About 48 million people (1 in 6 Americans) get sick, 128,000 are hospitalized and 3,000 die each year from foodborne diseases, according to the Center for Disease Control and Prevention. In January 2011, President Barack Obama signed into law the Food and Drug Administration Food Safety Modernization Act (FSMA). It enabled the FDA to focus more on preventing food safety problems rather than relying primarily on reacting to problems after they occur. It also sparked the development of traceability technology. The food traceability technologies industry was at $10.7 billion in 2016 and is estimated to reach $15.1 billion by 2021.

Food can be traced by tracking shipments to reduce the risk of tampering and to inform consumers of the food’s origin, animal welfare and genetic composition. If you look at food packaging, you will find a lot number, a stock keeping unit (SKU) and a 12-digit Universal Product Code used for point-of-sale scanning. Data Matrix barcodes are showing up more and more on packaging, currently dominate the food traceability market and are projected to grow rapidly through 2021. But other technologies that trace food include infrared, biometrics, global positioning system (GPS) and radio frequency identification (RFID).  Traceability provides historical information from farm to table such as packaging, logistics, retail, storage and handling.

Do you want to know the origin of the shirt, pants, skirt or other clothing item you are wearing? You might be surprised to learn that the fabric, stitching and dye took that item to so many places around the world, that it racked up more airline miles than you. Some consumers are concerned about the conditions of fashion’s global supply chains. In April 2015, Fashion Revolution’s hashtag #whomademyclothes was shared by 63 million unique users – those who want to know how clothing is made, by whom and at what cost. Brands and retailers are increasingly facing these questions and governments too are beginning to join the debate.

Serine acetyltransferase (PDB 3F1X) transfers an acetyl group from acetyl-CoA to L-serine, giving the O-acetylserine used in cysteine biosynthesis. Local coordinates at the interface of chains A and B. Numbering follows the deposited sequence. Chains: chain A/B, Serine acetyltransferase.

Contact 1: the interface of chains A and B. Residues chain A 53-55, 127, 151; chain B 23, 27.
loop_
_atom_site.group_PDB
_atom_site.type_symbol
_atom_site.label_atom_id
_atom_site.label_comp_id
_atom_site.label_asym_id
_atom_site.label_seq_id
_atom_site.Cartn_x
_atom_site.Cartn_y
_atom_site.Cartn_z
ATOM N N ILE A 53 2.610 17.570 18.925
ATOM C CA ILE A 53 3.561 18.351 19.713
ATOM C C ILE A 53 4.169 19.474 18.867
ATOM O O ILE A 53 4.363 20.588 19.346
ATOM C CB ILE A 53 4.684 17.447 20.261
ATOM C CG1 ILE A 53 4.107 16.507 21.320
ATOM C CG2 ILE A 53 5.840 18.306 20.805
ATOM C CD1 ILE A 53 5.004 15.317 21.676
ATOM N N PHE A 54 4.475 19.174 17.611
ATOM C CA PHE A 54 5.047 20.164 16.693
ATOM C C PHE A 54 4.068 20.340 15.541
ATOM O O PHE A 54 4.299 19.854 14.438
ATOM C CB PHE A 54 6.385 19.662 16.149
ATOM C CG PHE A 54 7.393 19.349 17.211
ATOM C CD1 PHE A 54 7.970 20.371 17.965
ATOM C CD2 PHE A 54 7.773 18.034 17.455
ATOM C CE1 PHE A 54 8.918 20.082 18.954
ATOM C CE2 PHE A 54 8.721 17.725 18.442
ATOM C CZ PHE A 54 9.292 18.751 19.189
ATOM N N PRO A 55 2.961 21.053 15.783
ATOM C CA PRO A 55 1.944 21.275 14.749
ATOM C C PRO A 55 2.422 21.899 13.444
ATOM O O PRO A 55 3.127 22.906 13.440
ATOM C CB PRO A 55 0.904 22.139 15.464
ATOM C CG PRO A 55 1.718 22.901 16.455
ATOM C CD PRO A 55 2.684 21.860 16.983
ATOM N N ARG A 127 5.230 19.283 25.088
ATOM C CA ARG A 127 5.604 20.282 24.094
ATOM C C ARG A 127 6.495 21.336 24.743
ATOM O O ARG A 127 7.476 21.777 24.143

A cybersecurity firm has teamed up with an international fashion business to provide scannable code technology for clothing, footwear and accessories. The manufacturers of this scannable image called VCode is slowly making its way into the textile industry. It’s called VApparel and scanning it may prevent international circulation of counterfeit products and enable garment traceability. Some clothing companies have even tried scannable Quick Response (QR) code technology on swing tickets that were displayed on the rack with the clothing item. Visitors to the retailer could scan the swing ticket on their smart phone and view interactive maps, images and information about the product’s supply chain.

Many businesses have even added information to their website that will take you on a journey showing where their products originated and how it ended up in your possession. Technology is providing ways for companies to share information up and down the value chain with their partners. Its track-and-trace function is creating access on a permission basis to a virtual passport to their items. It will be interesting to see how tracing products effects our spending habits and if it will decrease product fraud in the future.